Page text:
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John Doyle: New Twin Peaks a lavishly erotic return to original madness

Mädchen Amick and Peggy Lipton in a still from Twin Peaks. (Suzanne Tenner/Suzanne Tenner/SHOWTIME)

It’s not for everyone, this Twin Peaks. It never was. It’s too, too hallucinatory, disturbing and flawed. It always was.

More than a quarter century ago, David Lynch, auteur film director and established, lovable oddball, made a TV series for ABC: A demented, gorgeous-looking murder-mystery series, in which an earnest, eccentric FBI Special Agent Dale Cooper ( Kyle MacLachlan) investigated the murder of teenager Laura Palmer in the freakishly far-out, woodsy hamlet of Twin Peaks.

The mystery was solved, but the series became a headlong excursion into morbid jocularity about sex, revenge, ghosts, other dimensions of reality and a lady with a log that communicated important clues about all that depravity. It never stopped being gorgeous, but it stopped being coherent. It amounted to two seasons of classic TV, as mind-boggling as it was memorable.

Twin Peaks returned on Sunday night (on Showtime in the United States and on The Movie Network/CraveTV in Canada), a reappearance rightly billed as the TV event of the year. And it is just as mind-boggling as ever. But not as memorable. Annoying, certainly. Gorgeous too, in sound design, score and cinematography. And utterly incoherent, unless you are very familiar with the original series and Lynch’s spin-off movie Fire Walk With Me.

What’s stunning is the erotic obsessional quality of it. It is sex-crazed. There isn’t a single frame of this reboot that doesn’t have a phallic symbol, vulvic emblem or have the female form represented as erotic allurement. The ambience of it is astonishingly erogenous, sometimes subtly so and sometimes brazenly so. Watch it – it’s available on-demand – and you will find that in the climactic scene of the two-hour opener, Dale Copper returns to this world from some other dimension via what appears to an undulating vagina. It is breathtakingly, feverishly aroused, this drama.

What it emphatically isn’t is a conventional TV series, even by the standards of today’s adult, serious-minded cable-drama series. It seems to flow seamlessly from the original network show of 1990 but it also seems what David Lynch is offering is less an 18-hour excursion down memory lane than a rambling return to the hell that always lay under the surface of that kooky town.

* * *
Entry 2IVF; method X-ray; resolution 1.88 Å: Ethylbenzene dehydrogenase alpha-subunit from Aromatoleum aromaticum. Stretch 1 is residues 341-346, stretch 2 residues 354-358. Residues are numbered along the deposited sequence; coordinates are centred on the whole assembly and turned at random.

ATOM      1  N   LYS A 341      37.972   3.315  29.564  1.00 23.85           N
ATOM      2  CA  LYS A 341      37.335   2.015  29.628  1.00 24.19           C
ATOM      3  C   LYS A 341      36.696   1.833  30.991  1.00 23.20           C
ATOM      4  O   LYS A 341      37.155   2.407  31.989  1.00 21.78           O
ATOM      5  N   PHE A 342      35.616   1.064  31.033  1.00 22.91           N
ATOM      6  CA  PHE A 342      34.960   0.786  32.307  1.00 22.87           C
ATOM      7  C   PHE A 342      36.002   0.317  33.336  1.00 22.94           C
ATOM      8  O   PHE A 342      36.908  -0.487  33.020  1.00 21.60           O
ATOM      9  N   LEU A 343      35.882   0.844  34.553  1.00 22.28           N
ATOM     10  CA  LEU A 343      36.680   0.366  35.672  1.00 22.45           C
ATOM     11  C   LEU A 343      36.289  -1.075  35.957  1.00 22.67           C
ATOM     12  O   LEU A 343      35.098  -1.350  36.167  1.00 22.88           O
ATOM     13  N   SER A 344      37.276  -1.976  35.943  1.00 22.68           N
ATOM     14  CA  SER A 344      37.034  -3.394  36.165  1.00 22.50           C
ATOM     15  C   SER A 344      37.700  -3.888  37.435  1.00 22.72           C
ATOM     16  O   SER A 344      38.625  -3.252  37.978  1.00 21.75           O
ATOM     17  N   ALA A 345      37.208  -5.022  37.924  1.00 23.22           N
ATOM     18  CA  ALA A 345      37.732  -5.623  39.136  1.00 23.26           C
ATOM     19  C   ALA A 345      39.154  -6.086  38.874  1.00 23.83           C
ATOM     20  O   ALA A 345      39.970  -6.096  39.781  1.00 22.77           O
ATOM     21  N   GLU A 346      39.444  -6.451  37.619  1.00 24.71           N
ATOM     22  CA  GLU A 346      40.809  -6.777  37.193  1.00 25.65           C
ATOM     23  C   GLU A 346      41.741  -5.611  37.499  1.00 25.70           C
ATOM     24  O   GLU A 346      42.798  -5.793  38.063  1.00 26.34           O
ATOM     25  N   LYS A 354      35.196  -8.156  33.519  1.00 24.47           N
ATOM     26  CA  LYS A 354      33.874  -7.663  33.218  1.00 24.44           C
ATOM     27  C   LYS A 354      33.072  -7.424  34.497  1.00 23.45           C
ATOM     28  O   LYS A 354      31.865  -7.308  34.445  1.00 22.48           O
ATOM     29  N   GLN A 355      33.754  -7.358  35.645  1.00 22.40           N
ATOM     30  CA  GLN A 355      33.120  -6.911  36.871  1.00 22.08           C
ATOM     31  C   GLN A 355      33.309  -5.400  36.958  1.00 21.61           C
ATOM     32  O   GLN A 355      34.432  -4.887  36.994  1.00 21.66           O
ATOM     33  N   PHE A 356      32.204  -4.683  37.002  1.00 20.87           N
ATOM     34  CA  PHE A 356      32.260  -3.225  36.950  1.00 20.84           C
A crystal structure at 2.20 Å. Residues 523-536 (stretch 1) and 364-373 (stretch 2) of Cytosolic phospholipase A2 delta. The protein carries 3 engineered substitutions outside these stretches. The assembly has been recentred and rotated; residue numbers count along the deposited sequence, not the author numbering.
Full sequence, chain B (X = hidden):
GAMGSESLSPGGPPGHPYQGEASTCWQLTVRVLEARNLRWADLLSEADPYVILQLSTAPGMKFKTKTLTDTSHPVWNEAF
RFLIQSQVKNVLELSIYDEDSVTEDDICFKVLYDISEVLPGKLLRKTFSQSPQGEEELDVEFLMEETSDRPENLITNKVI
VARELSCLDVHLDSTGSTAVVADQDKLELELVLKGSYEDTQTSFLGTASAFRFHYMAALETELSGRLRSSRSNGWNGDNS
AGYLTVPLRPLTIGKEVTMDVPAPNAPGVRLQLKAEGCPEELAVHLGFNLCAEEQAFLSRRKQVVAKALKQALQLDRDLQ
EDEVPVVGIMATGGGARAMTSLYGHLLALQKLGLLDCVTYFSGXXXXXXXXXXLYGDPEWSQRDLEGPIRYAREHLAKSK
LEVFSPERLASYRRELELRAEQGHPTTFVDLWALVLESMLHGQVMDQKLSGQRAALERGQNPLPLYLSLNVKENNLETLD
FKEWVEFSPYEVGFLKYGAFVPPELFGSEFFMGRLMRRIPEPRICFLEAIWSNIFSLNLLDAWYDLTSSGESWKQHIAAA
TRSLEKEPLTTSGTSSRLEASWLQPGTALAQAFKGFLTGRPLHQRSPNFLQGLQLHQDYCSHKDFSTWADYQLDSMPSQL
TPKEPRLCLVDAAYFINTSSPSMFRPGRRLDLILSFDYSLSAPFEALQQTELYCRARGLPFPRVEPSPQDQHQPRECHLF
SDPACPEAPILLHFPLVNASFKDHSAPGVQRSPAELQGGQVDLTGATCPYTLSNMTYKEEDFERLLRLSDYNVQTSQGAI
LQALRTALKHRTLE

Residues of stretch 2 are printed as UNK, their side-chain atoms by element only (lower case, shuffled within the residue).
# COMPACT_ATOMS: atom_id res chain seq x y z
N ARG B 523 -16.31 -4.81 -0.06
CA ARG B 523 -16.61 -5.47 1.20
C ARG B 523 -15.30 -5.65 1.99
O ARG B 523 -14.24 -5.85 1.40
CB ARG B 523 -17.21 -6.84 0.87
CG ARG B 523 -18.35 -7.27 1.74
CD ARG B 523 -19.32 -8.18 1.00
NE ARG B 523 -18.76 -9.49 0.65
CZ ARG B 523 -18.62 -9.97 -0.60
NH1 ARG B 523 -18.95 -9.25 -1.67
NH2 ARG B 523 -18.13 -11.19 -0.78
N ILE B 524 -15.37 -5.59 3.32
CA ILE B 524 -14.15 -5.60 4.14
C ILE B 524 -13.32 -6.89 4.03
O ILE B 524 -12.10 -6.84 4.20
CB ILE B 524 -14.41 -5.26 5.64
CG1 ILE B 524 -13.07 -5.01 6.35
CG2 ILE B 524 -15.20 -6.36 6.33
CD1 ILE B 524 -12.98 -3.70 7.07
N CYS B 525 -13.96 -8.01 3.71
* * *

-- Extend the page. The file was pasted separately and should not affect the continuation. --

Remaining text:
Summarizing the plot is a challenge barely worth accepting since there is so little actual plot movement. Dale Cooper is back. But there’s a “good” Dale trapped in the Black Lodge, which is an unearthly place where the dead congregate and there are red satin curtains everywhere. And there is a “bad” Dale, who is out there murdering folks and plotting the unsavoury with unknowable accomplices.

This all seems to be happening in the neck of the woods that is the fictional Twin Peaks in the state of Washington. (In the original series, some shady Canadians were eventually featured and feared, and there are hints that the weird Canadian vibe will return.) But there is also an apparently important plot sideline developing in New York City. That’s where that weird machine, a sort-of vagina dentata device, is located. Meanwhile in South Dakota, a young woman, a librarian, is found horribly murdered, shot through the eye. But when her body is examined, her head is atop the body of a large, unknown man.

A local school principal named Bill (Matthew Lillard) is arrested for that but it seems his wife cunningly set him up. They were both having passionate affairs, apparently. Then the “bad” Dale Cooper shows up and shoots the wife in the eye. This is not spoiler-level plot giveaway. The narrative is so rambling, congested with oddness and confusing that some details barely matter. For anyone obsessed with the original, it is worth noting that there are older, slightly wiser versions of Laura Palmer (Sheryl Lee), Leland Palmer (Ray Wise), and the one-armed man (Al Strobel), along with a talking tree and the Log Lady.

There is a lot to admire in this new Twin Peaks. It retains the arch dialogue and excruciatingly slow rhythm of the original and, indeed, most of David Lynch’s film work. It is deeply unsettling even as it is maddeningly self-involved and irrational. It remains a feverish but deadpan dream of sexually charged small-town life. It would be very easy to get lost inside it for a wee while.

And yet, it doesn’t amount to anything like the startling, vivid provocation it was a quarter century ago. It couldn’t. Since then, TV drama has evolved, embraced the strange and the serious with gusto that now, ironically, David Lynch is trying to catch up with. This Twin Peaks is apoplectically erotic, as was the first series, but television and all of us have grown up since then.